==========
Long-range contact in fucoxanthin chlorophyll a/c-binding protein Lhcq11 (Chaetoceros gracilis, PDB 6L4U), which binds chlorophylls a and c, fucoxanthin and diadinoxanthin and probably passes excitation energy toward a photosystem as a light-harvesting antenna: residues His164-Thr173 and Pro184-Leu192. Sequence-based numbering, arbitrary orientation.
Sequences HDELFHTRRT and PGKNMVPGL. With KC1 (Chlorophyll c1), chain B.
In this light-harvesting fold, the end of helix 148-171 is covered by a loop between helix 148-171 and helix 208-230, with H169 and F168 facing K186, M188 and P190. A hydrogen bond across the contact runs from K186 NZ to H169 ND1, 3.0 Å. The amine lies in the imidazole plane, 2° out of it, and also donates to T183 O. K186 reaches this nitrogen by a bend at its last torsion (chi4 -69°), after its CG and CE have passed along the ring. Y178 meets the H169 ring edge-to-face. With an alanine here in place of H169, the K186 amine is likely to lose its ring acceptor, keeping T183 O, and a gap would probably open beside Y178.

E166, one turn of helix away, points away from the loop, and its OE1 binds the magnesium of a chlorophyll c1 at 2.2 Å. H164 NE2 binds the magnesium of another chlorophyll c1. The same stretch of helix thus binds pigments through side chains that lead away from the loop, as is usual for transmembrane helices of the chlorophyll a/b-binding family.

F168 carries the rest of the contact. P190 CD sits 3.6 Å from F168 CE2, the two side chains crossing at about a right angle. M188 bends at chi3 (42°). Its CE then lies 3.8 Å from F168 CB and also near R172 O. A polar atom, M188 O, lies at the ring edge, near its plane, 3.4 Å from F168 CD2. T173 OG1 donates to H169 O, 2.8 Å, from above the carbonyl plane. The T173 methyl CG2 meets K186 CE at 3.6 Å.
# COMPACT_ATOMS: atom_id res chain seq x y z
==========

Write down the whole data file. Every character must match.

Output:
Long-range contact in fucoxanthin chlorophyll a/c-binding protein Lhcq11 (Chaetoceros gracilis, PDB 6L4U), which binds chlorophylls a and c, fucoxanthin and diadinoxanthin and probably passes excitation energy toward a photosystem as a light-harvesting antenna: residues His164-Thr173 and Pro184-Leu192. Sequence-based numbering, arbitrary orientation.
Sequences HDELFHTRRT and PGKNMVPGL. With KC1 (Chlorophyll c1), chain B.
In this light-harvesting fold, the end of helix 148-171 is covered by a loop between helix 148-171 and helix 208-230, with H169 and F168 facing K186, M188 and P190. A hydrogen bond across the contact runs from K186 NZ to H169 ND1, 3.0 Å. The amine lies in the imidazole plane, 2° out of it, and also donates to T183 O. K186 reaches this nitrogen by a bend at its last torsion (chi4 -69°), after its CG and CE have passed along the ring. Y178 meets the H169 ring edge-to-face. With an alanine here in place of H169, the K186 amine is likely to lose its ring acceptor, keeping T183 O, and a gap would probably open beside Y178.

E166, one turn of helix away, points away from the loop, and its OE1 binds the magnesium of a chlorophyll c1 at 2.2 Å. H164 NE2 binds the magnesium of another chlorophyll c1. The same stretch of helix thus binds pigments through side chains that lead away from the loop, as is usual for transmembrane helices of the chlorophyll a/b-binding family.

F168 carries the rest of the contact. P190 CD sits 3.6 Å from F168 CE2, the two side chains crossing at about a right angle. M188 bends at chi3 (42°). Its CE then lies 3.8 Å from F168 CB and also near R172 O. A polar atom, M188 O, lies at the ring edge, near its plane, 3.4 Å from F168 CD2. T173 OG1 donates to H169 O, 2.8 Å, from above the carbonyl plane. The T173 methyl CG2 meets K186 CE at 3.6 Å.
# COMPACT_ATOMS: atom_id res chain seq x y z